Second, appellant was not serving a "term of imprisonment" within the meaning of the statute. Appellant was in custody awaiting trial on state and federal charges and awaiting revocation of his parole arising out of an earlier state charge. The purpose of the Interstate Agreement on Detainers Act is "to minimize the adverse impact of a foreign prosecution on rehabilitative programs of the confining jurisdiction." United States v. Milhollan, 599 F.2d 518, 528 (3d Cir. 1979), cert. denied, --- U.S. ----, 100 S.Ct. 221, 62 L.Ed.2d 144 (1979), quoting, U. S. ex rel. Esola v. Groomes, 520 F.2d 830, 836-37 (3d Cir. 1975). We agree with the decisions of other circuits that neither a pretrial detainee nor a parole violator has a sufficient interest in the rehabilitation programs of his confining institution to justify invocation of the Act. United States v. Milhollan, supra (pretrial detainee); United States v. Harris, 566 F.2d 610 (8th Cir. 1977) (pretrial detainee); United States v. Roberts, 548 F.2d 665 (6th Cir. 1977), cert. denied, 431 U.S. 931, 97 S.Ct. 2636, 53 L.Ed.2d 246 (1977) (pretrial detainee); United States v. Dobson, 585 F.2d 55 (3d Cir. 1978), cert. denied, 439 U.S. 899, 99 S.Ct. 264, 58 L.Ed.2d 247 (1978) (parole violator).
We turn briefly to the other issues raised. The evidence to support conviction on the two charges, although not overwhelming, was sufficient, consisting both of fingerprint and general identification evidence.
In considering appellant's contention that trial of the two counts should have been severed, we must determine whether the trial court's decision was an abuse of discretion, and, in this regard, appellant bears a heavy burden. Parker v. United States, 404 F.2d 1193 (9th Cir. 1968), cert. denied, 394 U.S. 1004, 89 S.Ct. 1602, 22 L.Ed.2d 782 (1969); United States v. Ragghianti, 527 F.2d 586 (9th Cir. 1975). Appellant stresses that a jury could become confused and cumulate the evidence, or find the defendant guilty of one crime and use that finding as evidence of criminal disposition in the other. To a certain degree, these risks are present in any case in which there is joinder of even remotely similar offenses. In this case, however, the presentation of evidence regarding each robbery was separate and distinct. There was no confusion on the part of counsel or witnesses. Compare Drew v. United States, 331 F.2d 85 (D.C.Cir.1964). The Court carefully instructed the jury that it should consider each count separately and that it should segregate the evidence. The Court provided the jury with separate forms of verdict for each count. We find no abuse of discretion in the denial of the severance motion.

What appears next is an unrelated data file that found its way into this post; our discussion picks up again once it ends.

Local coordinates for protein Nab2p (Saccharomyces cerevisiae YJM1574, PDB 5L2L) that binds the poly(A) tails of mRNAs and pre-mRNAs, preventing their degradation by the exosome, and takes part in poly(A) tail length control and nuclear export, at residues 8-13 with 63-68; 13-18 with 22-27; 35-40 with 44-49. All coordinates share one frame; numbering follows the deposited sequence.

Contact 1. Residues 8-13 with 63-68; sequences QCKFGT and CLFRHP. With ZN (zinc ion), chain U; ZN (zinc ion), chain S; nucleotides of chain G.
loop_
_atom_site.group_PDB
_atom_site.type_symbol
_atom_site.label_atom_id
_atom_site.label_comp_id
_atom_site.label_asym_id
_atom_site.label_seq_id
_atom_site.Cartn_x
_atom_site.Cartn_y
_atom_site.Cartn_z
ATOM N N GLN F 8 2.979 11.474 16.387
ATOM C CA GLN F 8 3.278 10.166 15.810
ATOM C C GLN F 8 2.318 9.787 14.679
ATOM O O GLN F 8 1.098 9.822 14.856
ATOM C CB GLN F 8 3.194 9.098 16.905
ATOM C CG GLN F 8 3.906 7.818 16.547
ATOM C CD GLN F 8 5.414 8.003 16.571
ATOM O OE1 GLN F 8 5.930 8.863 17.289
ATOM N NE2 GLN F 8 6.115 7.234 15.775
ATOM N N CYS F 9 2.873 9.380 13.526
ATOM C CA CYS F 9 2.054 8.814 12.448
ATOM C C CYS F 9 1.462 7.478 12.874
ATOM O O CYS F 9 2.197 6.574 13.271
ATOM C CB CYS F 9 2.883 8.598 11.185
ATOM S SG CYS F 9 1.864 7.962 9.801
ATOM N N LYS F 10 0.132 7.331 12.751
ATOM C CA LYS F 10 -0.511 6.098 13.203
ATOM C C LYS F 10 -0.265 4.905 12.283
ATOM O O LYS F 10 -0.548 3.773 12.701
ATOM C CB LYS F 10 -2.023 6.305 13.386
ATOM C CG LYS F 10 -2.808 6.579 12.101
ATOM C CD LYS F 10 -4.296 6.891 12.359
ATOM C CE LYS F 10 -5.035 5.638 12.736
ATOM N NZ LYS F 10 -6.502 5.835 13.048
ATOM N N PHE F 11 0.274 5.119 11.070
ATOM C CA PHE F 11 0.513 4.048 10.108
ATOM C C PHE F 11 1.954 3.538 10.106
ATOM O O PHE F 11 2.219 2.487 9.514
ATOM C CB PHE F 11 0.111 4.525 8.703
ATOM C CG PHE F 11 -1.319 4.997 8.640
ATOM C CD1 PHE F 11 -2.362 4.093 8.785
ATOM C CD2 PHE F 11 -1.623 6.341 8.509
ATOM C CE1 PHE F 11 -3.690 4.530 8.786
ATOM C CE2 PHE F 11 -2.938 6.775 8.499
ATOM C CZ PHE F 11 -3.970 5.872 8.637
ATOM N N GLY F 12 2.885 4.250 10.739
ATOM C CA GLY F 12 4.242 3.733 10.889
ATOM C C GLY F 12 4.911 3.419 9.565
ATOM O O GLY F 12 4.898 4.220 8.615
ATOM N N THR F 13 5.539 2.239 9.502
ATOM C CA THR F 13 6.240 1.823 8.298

Finally, the Court has reviewed the conduct of the prosecutor during argument to the jury. A new trial is not required unless the conduct is "so gross as probably to prejudice the defendant, and the prejudice has not been neutralized by the trial judge." United States v. Parker, 549 F.2d 1217, 1222 (9th Cir. 1977), cert. denied, 430 U.S. 971, 97 S.Ct. 1659, 52 L.Ed.2d 365 (1977); United States v. Mikka, 586 F.2d 152 (9th Cir. 1978), cert. denied, 440 U.S. 921, 99 S.Ct. 1247, 59 L.Ed.2d 474 (1979). We find no reversible error.
Appellant's motion to strike surplusage in the appellee's brief is granted and those portions of that brief have not been considered by the Court in reaching this decision.
Honorable William J. Campbell, Senior United States District Judge for the Northern District of Illinois, sitting by designation